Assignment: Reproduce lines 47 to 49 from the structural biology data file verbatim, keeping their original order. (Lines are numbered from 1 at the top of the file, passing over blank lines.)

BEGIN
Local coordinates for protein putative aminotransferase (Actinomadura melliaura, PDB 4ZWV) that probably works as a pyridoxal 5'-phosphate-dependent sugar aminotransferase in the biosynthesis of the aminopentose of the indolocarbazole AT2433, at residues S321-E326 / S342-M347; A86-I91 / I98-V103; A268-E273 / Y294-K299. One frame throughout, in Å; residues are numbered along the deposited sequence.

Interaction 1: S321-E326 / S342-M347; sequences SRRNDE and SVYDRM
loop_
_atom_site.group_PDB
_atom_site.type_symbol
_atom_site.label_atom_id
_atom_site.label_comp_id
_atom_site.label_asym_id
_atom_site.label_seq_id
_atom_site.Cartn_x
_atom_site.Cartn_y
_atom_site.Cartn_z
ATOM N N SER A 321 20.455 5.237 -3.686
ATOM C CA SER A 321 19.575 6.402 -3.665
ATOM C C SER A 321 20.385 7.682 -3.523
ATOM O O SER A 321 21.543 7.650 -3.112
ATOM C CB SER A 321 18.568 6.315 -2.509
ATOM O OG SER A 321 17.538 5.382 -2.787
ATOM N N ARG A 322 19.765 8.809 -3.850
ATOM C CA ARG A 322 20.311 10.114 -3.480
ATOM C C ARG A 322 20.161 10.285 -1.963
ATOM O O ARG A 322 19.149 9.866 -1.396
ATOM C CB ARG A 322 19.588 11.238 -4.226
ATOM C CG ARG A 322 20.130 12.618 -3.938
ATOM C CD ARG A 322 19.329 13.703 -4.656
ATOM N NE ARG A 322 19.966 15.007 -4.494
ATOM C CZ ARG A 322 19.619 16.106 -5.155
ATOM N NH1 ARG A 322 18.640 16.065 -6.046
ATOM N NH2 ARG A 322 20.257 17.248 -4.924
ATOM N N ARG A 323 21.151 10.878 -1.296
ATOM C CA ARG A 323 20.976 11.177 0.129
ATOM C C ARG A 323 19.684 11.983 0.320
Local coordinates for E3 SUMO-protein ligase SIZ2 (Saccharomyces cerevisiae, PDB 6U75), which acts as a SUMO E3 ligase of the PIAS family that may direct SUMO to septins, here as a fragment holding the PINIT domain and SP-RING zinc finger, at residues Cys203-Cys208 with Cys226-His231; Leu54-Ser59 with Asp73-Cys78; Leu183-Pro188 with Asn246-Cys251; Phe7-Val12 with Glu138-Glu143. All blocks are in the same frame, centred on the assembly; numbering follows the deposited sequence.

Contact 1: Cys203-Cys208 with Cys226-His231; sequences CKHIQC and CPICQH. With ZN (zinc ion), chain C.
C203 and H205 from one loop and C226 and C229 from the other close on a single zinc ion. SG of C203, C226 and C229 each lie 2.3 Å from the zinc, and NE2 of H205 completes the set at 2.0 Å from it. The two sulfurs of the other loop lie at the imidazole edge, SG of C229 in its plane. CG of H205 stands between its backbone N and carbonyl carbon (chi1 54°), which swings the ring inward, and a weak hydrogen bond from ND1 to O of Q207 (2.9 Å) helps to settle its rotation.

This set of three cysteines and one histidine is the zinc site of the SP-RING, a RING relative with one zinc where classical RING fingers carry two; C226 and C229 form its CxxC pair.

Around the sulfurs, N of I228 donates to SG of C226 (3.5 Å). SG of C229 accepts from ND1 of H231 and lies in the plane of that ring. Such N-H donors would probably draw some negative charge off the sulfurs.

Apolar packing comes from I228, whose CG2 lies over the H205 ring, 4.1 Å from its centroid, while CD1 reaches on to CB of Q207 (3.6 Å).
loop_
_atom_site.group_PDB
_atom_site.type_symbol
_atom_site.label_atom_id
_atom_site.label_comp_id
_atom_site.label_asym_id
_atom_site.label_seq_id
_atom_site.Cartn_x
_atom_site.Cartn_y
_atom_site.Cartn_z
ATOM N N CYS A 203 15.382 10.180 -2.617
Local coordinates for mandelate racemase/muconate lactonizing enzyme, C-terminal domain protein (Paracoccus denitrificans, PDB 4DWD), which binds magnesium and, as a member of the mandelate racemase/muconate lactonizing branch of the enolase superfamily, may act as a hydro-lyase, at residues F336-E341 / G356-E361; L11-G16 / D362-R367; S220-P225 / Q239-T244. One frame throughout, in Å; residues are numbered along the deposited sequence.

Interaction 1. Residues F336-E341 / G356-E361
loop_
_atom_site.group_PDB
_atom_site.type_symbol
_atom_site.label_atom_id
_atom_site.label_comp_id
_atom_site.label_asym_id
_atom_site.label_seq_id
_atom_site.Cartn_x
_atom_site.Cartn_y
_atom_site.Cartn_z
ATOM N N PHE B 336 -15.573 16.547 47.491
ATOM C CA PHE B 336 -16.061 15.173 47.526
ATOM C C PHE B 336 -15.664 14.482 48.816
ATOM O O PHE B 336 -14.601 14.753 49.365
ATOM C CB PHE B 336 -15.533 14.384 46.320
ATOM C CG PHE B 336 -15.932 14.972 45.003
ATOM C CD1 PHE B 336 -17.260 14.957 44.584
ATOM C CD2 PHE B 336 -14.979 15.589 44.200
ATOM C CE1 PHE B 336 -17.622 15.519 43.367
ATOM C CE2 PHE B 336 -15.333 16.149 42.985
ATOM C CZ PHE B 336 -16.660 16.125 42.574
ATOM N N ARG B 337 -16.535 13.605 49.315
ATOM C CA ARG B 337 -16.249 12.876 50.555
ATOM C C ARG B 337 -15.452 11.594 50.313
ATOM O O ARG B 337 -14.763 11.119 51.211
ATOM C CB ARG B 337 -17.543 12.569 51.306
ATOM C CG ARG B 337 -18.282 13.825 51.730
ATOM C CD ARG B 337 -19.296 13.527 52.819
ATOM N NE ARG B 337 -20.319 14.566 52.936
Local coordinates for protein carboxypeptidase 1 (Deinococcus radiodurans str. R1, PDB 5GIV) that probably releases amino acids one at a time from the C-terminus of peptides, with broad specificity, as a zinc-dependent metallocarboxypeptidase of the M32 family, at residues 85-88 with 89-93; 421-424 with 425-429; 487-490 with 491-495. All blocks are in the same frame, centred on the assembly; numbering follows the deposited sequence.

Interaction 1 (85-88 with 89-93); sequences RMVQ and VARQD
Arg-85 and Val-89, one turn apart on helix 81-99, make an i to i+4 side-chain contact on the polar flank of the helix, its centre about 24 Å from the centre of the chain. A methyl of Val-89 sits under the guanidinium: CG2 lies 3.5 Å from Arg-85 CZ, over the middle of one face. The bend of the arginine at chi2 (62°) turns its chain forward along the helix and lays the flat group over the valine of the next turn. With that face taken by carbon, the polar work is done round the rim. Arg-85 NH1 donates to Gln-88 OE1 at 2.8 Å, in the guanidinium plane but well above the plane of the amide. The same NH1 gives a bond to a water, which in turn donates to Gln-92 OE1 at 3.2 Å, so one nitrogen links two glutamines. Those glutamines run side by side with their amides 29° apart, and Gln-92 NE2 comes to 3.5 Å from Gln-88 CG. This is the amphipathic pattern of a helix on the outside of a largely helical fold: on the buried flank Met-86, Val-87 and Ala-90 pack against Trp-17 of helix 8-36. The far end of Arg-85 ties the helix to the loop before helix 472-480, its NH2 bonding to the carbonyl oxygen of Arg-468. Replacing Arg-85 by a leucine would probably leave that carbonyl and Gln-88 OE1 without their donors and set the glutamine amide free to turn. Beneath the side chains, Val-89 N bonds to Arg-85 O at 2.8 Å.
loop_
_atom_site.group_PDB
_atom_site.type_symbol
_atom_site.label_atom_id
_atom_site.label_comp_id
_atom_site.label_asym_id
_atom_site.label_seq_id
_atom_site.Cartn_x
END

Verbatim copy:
_atom_site.Cartn_y
_atom_site.Cartn_z
ATOM N N CYS A 203 15.382 10.180 -2.617